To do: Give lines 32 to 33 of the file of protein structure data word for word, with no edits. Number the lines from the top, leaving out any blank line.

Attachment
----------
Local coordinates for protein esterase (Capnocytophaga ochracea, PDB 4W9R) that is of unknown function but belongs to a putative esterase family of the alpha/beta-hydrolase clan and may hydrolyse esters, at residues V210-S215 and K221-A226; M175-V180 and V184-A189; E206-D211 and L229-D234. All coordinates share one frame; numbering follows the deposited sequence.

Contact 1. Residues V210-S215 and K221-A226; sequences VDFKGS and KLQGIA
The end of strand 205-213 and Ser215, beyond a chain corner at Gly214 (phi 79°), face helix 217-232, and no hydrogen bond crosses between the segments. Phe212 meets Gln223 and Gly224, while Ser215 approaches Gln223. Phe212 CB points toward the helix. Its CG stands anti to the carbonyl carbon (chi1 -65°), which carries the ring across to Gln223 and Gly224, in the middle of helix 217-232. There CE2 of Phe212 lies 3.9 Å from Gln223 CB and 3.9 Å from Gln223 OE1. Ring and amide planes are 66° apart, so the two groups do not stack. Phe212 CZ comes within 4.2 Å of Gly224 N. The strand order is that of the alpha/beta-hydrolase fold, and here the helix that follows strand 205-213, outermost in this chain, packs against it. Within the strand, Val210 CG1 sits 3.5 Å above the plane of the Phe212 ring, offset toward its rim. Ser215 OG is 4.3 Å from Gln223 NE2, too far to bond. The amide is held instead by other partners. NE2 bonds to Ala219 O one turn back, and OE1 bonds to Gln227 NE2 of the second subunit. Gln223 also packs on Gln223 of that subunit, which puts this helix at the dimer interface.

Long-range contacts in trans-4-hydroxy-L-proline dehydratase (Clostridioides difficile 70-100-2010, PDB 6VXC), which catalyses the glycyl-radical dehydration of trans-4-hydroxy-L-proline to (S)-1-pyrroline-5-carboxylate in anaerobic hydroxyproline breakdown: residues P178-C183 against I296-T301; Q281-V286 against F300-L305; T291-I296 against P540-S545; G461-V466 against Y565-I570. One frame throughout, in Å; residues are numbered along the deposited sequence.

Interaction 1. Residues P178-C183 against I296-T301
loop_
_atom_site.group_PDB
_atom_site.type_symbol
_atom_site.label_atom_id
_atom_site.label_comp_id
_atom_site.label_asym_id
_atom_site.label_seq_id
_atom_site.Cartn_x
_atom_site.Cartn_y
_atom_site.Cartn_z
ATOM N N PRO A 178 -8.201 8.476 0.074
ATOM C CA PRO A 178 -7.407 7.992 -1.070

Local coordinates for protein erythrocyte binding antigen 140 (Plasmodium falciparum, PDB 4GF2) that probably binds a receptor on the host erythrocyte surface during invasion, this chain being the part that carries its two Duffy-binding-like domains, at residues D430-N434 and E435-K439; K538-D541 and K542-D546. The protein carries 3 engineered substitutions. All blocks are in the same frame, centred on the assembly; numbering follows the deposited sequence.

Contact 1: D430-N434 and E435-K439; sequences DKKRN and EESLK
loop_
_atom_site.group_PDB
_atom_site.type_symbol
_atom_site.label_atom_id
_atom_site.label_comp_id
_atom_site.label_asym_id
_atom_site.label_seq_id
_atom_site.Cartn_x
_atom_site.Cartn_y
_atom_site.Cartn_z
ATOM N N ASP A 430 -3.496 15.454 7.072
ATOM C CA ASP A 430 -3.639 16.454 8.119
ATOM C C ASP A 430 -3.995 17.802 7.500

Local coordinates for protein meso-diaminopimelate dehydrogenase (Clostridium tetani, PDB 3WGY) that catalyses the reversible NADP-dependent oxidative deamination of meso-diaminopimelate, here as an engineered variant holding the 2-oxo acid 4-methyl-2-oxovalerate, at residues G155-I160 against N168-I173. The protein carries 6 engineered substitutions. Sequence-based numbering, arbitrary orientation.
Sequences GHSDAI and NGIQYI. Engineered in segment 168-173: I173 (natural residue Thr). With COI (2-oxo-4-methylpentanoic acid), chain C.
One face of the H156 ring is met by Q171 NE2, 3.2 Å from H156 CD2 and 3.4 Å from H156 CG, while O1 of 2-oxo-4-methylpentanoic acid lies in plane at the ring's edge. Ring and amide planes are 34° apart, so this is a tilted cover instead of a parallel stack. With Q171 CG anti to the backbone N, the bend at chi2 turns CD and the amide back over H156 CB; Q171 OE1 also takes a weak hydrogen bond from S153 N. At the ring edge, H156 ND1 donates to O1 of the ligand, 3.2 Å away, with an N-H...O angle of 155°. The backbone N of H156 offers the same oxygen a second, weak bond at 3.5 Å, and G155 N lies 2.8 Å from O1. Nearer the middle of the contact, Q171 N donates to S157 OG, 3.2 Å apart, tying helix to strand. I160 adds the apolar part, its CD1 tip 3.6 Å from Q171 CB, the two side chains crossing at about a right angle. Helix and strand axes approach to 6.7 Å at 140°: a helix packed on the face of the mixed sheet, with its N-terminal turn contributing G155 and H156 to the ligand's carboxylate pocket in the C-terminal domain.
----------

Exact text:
ATOM C C ASP A 430 -3.995 17.802 7.500

Local coordinates for protein meso-diaminopimelate dehydrogenase (Clostridium tetani, PDB 3WGY) that catalyses the reversible NADP-dependent oxidative deamination of meso-diaminopimelate, here as an engineered variant holding the 2-oxo acid 4-methyl-2-oxovalerate, at residues G155-I160 against N168-I173. The protein carries 6 engineered substitutions. Sequence-based numbering, arbitrary orientation.